Paul Feyerabend’s defense of astrology, part IV

FeyerabendTime to bring to a close this longer than expected (by me, when I started it!) mini-series on the fruitful exchange I’ve had recently in the pages of Social Epistemology with Ian Kidd, concerning Paul Feyerabend’s (in)famous “defense” of astrology and criticism of scientific dogmatism. (part I, part II, and part III here). This last entry will focus on my second response to Kidd, which has concluded our exchange, at the least so far.

I begin by welcoming Feyerabend’s later acknowledgment that astrology, homeopathy and the like were bad examples to pick, because they are unquestionably pseudoscientific. But I add that “This, however, seems to be lost on some contemporary followers of Feyerabend, such as Babette Babich, who recently published a paper on “Calling Science Pseudoscience: Fleck’s Archaeologies of Fact and Latour’s ‘Biography of an Investigation’ in AIDS Denialism and Homeopathy.” In it, Babich writes that ‘Feyerabend himself was all too aware of both the advantages and the limitations of non-Western medicine,’ going on to quote him as saying that: “Ultimately, ‘Any argument that seems to work against ghosts [as against creationism, psychoanalysis, psi-fields] will hit scientific ideas of a similar generality and any move that lets such ideas survive will also save ghosts.'” All of this within the context of a paper in which she insists in portraying homeopathy, AIDS denialism, cold fusion, and climate change denialism, among other dangerous or problematic notions, in a somewhat positive way.”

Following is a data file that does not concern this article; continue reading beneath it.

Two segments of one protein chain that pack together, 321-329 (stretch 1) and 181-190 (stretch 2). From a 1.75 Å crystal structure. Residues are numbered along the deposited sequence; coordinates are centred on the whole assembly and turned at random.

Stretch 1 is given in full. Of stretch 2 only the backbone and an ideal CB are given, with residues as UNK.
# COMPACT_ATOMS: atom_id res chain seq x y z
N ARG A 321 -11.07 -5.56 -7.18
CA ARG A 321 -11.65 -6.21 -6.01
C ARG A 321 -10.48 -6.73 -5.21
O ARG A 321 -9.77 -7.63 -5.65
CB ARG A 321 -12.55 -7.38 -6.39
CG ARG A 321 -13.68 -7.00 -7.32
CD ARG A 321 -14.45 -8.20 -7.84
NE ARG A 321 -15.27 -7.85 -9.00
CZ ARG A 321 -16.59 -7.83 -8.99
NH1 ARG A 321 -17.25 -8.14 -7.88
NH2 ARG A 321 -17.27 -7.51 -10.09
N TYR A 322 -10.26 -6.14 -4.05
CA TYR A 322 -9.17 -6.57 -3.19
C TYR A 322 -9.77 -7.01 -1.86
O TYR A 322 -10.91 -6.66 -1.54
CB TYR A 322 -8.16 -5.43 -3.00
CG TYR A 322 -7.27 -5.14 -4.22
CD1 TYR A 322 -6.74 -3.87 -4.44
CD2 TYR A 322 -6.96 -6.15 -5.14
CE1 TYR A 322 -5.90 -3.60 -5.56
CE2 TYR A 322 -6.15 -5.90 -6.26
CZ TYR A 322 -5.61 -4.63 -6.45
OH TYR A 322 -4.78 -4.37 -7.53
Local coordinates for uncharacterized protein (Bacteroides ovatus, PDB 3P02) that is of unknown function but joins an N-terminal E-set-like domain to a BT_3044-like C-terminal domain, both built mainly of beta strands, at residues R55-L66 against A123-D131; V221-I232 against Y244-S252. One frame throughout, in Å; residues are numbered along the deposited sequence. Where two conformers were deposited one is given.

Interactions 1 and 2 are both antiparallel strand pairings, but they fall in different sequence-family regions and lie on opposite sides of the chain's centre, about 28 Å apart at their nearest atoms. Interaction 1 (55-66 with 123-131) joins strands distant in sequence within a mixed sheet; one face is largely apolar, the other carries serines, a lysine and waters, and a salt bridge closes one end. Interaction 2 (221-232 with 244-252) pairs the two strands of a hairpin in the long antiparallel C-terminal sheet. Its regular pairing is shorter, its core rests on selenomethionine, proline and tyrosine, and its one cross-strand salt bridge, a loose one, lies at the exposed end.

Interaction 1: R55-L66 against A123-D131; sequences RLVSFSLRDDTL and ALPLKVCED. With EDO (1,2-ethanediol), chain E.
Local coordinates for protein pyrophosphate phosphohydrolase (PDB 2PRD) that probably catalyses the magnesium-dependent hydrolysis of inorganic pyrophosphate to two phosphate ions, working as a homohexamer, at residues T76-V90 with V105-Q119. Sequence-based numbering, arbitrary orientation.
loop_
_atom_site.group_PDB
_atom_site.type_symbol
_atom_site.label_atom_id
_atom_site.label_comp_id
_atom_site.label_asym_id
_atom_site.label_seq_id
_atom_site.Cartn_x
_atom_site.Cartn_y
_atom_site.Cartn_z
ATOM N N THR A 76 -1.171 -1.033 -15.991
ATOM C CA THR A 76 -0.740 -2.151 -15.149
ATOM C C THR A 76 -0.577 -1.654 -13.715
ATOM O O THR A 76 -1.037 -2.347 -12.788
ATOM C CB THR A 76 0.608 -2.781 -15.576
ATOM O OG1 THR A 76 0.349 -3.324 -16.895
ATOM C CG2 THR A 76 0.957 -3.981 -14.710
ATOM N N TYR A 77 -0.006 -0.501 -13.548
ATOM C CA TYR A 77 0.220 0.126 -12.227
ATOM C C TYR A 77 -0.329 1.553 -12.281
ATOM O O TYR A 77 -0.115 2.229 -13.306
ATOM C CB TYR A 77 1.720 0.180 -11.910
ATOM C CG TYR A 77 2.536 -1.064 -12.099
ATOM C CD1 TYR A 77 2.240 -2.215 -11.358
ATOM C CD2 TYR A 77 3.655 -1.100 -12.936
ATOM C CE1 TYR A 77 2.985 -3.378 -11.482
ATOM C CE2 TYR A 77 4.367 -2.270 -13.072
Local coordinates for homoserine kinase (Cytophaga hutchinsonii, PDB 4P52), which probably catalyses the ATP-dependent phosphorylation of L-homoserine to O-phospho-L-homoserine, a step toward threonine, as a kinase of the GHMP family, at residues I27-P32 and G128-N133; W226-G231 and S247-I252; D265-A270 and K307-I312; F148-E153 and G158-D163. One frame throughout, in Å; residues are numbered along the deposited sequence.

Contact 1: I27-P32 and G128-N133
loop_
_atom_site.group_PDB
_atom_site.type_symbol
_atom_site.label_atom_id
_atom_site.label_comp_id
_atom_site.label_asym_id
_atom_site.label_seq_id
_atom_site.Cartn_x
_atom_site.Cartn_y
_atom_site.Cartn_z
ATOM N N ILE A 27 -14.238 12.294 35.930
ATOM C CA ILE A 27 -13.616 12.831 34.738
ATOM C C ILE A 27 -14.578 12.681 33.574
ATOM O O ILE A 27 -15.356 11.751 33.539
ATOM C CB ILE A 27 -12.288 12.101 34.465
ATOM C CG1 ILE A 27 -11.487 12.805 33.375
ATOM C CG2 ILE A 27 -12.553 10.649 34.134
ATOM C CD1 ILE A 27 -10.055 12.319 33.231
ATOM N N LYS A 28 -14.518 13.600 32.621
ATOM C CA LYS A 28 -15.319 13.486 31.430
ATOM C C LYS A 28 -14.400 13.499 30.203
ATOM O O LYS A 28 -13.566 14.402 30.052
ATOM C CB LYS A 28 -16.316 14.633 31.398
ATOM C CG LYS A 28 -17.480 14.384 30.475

(If you are interested in a more in-depth criticism by yours truly of that paper by Babich, go here.)

Regarding Kidd’s point that just because Feyerabend himself fell short of good virtue epistemological standards this doesn’t undermine a broader approach to philosophy of science in terms of virtue epistemology, I agree, but:

“Indeed, just because individuals fail at practicing virtue it does not mean that a virtue ethical reading of what they were attempting to do is not both interesting and on the mark. However, this line of reasoning risks condoning a “do what I say, not what I preach” attitude, which would in turn undermine the whole point of virtue epistemology. I think it is time for philosophers to walk the walk, and not just talk the talk.”

In the remainder of my commentary, then, I make a case for a reconciliation of the (largely analytic) tradition in philosophy of science and the (largely continental) one in science studies — for the benefit of both disciplines, of science itself, and even more broadly of liberal societies.

“Let us recall what our joint goal is [according to Kidd]: ‘a central and urgent task for the philosophy of science is to actively contribute to public and political understanding of the sciences. It is hopefully now clearer that virtue epistemology can contribute useful resources to this large project — to affirm the epistemic virtues constitutive of scientific authority and to expose the epistemic vices characteristic of so many enemies of science.’ Precisely, but doing so will require also the willingness to turn our critical scrutiny towards our own discipline, be that philosophy of science or so-called science studies. And there is a lot to be desired in both instances.”

Continuing: “As I’ve pointed out recently, philosophy of science and science studies have unfortunately diverged from each other over the past several decades, in part as a reaction by some philosophers against precisely the sort of academic sterility and even arrogance that Feyerabend was railing against — not just on the part of scientists, but of overly science-friendly philosophers of science.”

I then characterize philosophy of science as the study of the logic of scientific discovery and theorizing, i.e., essentially as an epistemic effort, though informed by the history of science ever since Thomas Kuhn’s landmark Structure of Scientific Revolutions. (As in the recent edition of Feyerabend’s Against Method, linked in the first post, this one too has an excellent introduction by Ian Hacking.) I contrast this with science studies, which are by nature more sociologically, and even politically, inclined, focusing on science as a social activity and a set of power structures.